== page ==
Scott Moe is not a fan of Justin Trudeau. The Saskatchewan Premier has long been at odds with the federal Liberals. Yet in mid-August, two days before the election campaign began, Mr. Moe’s government signed on to Mr. Trudeau’s national child-care plan.

Why? Because money talks. The Liberal program – $30-billion over five years, outlined in the April budget – is far heftier than previous federal child-care proposals. The Liberals say they will cut fees in half by the end of next year in regulated spaces for children under 6, and get the cost down to $10 a day by 2026. They also say they will expand the number of regulated spaces in Canada by 250,000.

So Regina-Ottawa acrimony was set aside, and Mr. Moe said yes to $1.1-billion. The province says the money will pay for 28,000 new spaces in his province, from non-profit centres to home-based child care. Saskatchewan is one of seven provinces to sign on to the Liberal plan.

When the Liberals made child care the centrepiece of their pre-election budget, they billed it as “incontrovertible” that the program “pays for itself.” Their evidence was Quebec, whose heavily subsidized child-care system, introduced in 1997, appears to have increased the number of women in the province’s work force. Quebec’s female work-force participation rate in recent years has exceeded the Canadian rate by more than three percentage points.

This page found the economic evidence to be promising, though not incontrovertible. In a second look at the plan, this page argued that the long history of failures to reduce extravagant child-care costs in Canada showed that a greater role for Ottawa was necessary.

In this campaign, the Conservatives vow to kill the Liberal plan if elected. The Conservatives instead propose an outlay of less than a 10th of the Liberals’, in the form of a refundable tax credit worth $2.6-billion over five years.

Ottawa first brought in a such a tax break in 1971, after the Royal Commission on the Status of Women called for national child care. Tax-deductible child-care expenses were a modest first step; today, they cost Ottawa $1.5-billion a year and are claimed by 1.4 million people. The Conservative proposal would replace the existing tax credit and the $2.6-billion over five years would come on top of the current $1.5-billion cost – an average increase of a third. It would be paid out during the year, rather than recouped at tax time.

It’s not nothing. But while data from Quebec show a tax break can help spur new private-sector child-care spaces, the plan is unlikely to reduce child-care costs that average $50 and more a day in Canada, and which annually adds up to more than undergraduate university tuition.

Quebec is the model for the Liberal plan – but the Quebec model is not perfect. Only a minority of children score the best spots, and not all spaces are subsidized. One-third are in the main centres de la petite enhance system – high-quality care at $8.50 a day. They number 98,010 out of a total of 307,490. Another 45 per cent of spaces (139,390) are similarly subsidized, while one-quarter (70,080) are unsubsidized. The waiting list for subsidized spots is 51,000 children. (Quebec has signed a $6-billion child-care deal with Ottawa that is supposed to pay for 37,000 new low-cost spaces.)

What has changed in 2021 is the national debate. Fifteen years ago, when Paul Martin’s child-care plan died after Stephen Harper formed government, the replacement policy was a small direct payment to parents, to be used on anything. The current Conservative proposal is money for child care specifically, and the party has adopted the mantra of child-care-as-economic-boost. The Conservatives cite gains in productivity if more women work; their platform states, “Allowing women to reach true equality in the work force is impossible without child care.”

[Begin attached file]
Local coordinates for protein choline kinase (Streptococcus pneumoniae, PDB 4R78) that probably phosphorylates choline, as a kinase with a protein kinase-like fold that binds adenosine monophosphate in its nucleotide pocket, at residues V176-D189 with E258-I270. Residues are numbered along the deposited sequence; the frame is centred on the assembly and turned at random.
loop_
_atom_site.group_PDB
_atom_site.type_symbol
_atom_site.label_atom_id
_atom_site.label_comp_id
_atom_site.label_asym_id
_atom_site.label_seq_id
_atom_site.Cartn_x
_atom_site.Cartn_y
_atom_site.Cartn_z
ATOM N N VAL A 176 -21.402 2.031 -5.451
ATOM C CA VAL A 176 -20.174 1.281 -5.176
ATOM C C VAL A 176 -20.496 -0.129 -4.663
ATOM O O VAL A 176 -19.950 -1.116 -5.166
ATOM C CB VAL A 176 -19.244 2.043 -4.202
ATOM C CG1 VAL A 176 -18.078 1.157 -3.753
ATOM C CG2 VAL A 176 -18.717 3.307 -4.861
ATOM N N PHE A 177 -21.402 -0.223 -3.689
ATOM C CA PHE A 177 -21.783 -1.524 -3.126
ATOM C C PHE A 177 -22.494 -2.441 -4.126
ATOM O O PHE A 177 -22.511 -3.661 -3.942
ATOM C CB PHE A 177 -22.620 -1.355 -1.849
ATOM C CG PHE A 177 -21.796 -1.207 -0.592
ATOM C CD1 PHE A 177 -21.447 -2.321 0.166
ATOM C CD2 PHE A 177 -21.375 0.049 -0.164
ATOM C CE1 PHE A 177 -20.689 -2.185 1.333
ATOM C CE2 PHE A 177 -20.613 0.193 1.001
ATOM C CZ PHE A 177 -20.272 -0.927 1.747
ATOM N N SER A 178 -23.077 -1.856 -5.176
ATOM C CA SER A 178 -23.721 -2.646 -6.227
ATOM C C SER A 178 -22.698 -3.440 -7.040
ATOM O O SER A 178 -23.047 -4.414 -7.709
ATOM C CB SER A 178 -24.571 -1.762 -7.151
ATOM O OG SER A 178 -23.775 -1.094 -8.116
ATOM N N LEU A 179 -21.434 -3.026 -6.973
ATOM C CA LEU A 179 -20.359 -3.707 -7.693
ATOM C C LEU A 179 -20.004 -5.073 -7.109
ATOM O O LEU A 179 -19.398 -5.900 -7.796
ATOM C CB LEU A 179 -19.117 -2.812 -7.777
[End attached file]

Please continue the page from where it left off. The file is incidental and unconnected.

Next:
But the declaration isn’t matched by their proposed spending. A national system of low-cost child care is not cheap. After the first five years of the Liberal plan, there is a commitment to spend $9-billion-plus, annually. The money offered by the Conservatives is far less. Though would Erin O’Toole, if victorious on Sept. 20, kill the big-money deals with seven provinces after the first year, as he says he will?

What is abundantly clear is that child-care programs to date have failed in two basic ways: costs are too high, and there aren’t enough spaces. Tax breaks and grants haven’t worked; only Quebec’s system has made a difference. The Liberal plan will cost billions, but that’s the price of affordable child care.

Welcome to The Globe and Mail’s comment community. This is a space where subscribers can engage with each other and Globe staff. Non-subscribers can read and sort comments but will not be able to engage with them in any way. Click here to subscribe.

If you would like to write a letter to the editor, please forward it to letters@globeandmail.com. Readers can also interact with The Globe on Facebook and Twitter .

Welcome to The Globe and Mail’s comment community. This is a space where subscribers can engage with each other and Globe staff. Non-subscribers can read and sort comments but will not be able to engage with them in any way. Click here to subscribe.

If you would like to write a letter to the editor, please forward it to letters@globeandmail.com. Readers can also interact with The Globe on Facebook and Twitter .

Welcome to The Globe and Mail’s comment community. This is a space where subscribers can engage with each other and Globe staff.

We aim to create a safe and valuable space for discussion and debate. That means:

If you do not see your comment posted immediately, it is being reviewed by the moderation team and may appear shortly, generally within an hour.

We aim to have all comments reviewed in a timely manner.

Comments that violate our community guidelines will not be posted.

UPDATED: Read our community guidelines here

Read most recent letters to the editor.

© Copyright 2021 The Globe and Mail Inc. All rights reserved.